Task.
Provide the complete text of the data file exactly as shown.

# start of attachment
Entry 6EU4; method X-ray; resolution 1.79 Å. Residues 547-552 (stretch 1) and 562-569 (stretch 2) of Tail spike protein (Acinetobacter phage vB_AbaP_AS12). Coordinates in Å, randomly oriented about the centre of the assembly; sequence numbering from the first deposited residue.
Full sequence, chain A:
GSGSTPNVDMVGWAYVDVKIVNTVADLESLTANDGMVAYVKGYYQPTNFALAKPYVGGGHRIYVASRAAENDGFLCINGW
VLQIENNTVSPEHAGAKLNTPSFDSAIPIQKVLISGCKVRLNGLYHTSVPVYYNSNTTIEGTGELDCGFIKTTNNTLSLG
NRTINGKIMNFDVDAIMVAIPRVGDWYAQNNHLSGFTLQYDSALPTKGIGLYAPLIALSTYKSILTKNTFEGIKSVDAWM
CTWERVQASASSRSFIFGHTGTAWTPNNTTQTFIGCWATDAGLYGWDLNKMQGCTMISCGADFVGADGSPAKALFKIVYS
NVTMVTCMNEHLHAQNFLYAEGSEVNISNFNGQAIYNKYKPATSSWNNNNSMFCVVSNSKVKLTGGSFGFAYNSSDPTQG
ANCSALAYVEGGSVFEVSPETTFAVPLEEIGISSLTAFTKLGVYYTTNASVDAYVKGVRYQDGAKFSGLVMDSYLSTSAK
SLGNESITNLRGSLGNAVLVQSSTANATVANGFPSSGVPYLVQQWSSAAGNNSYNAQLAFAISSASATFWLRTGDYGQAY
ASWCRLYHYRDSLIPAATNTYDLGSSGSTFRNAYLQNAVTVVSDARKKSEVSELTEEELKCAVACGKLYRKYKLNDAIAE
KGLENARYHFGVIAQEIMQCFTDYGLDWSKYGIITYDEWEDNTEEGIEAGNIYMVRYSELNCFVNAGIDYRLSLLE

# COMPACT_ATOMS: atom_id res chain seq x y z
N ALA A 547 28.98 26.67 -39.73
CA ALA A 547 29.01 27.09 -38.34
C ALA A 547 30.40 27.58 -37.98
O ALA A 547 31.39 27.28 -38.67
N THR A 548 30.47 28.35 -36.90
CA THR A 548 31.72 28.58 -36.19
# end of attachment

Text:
Entry 6EU4; method X-ray; resolution 1.79 Å. Residues 547-552 (stretch 1) and 562-569 (stretch 2) of Tail spike protein (Acinetobacter phage vB_AbaP_AS12). Coordinates in Å, randomly oriented about the centre of the assembly; sequence numbering from the first deposited residue.
Full sequence, chain A:
GSGSTPNVDMVGWAYVDVKIVNTVADLESLTANDGMVAYVKGYYQPTNFALAKPYVGGGHRIYVASRAAENDGFLCINGW
VLQIENNTVSPEHAGAKLNTPSFDSAIPIQKVLISGCKVRLNGLYHTSVPVYYNSNTTIEGTGELDCGFIKTTNNTLSLG
NRTINGKIMNFDVDAIMVAIPRVGDWYAQNNHLSGFTLQYDSALPTKGIGLYAPLIALSTYKSILTKNTFEGIKSVDAWM
CTWERVQASASSRSFIFGHTGTAWTPNNTTQTFIGCWATDAGLYGWDLNKMQGCTMISCGADFVGADGSPAKALFKIVYS
NVTMVTCMNEHLHAQNFLYAEGSEVNISNFNGQAIYNKYKPATSSWNNNNSMFCVVSNSKVKLTGGSFGFAYNSSDPTQG
ANCSALAYVEGGSVFEVSPETTFAVPLEEIGISSLTAFTKLGVYYTTNASVDAYVKGVRYQDGAKFSGLVMDSYLSTSAK
SLGNESITNLRGSLGNAVLVQSSTANATVANGFPSSGVPYLVQQWSSAAGNNSYNAQLAFAISSASATFWLRTGDYGQAY
ASWCRLYHYRDSLIPAATNTYDLGSSGSTFRNAYLQNAVTVVSDARKKSEVSELTEEELKCAVACGKLYRKYKLNDAIAE
KGLENARYHFGVIAQEIMQCFTDYGLDWSKYGIITYDEWEDNTEEGIEAGNIYMVRYSELNCFVNAGIDYRLSLLE

# COMPACT_ATOMS: atom_id res chain seq x y z
N ALA A 547 28.98 26.67 -39.73
CA ALA A 547 29.01 27.09 -38.34
C ALA A 547 30.40 27.58 -37.98
O ALA A 547 31.39 27.28 -38.67
N THR A 548 30.47 28.35 -36.90
CA THR A 548 31.72 28.58 -36.19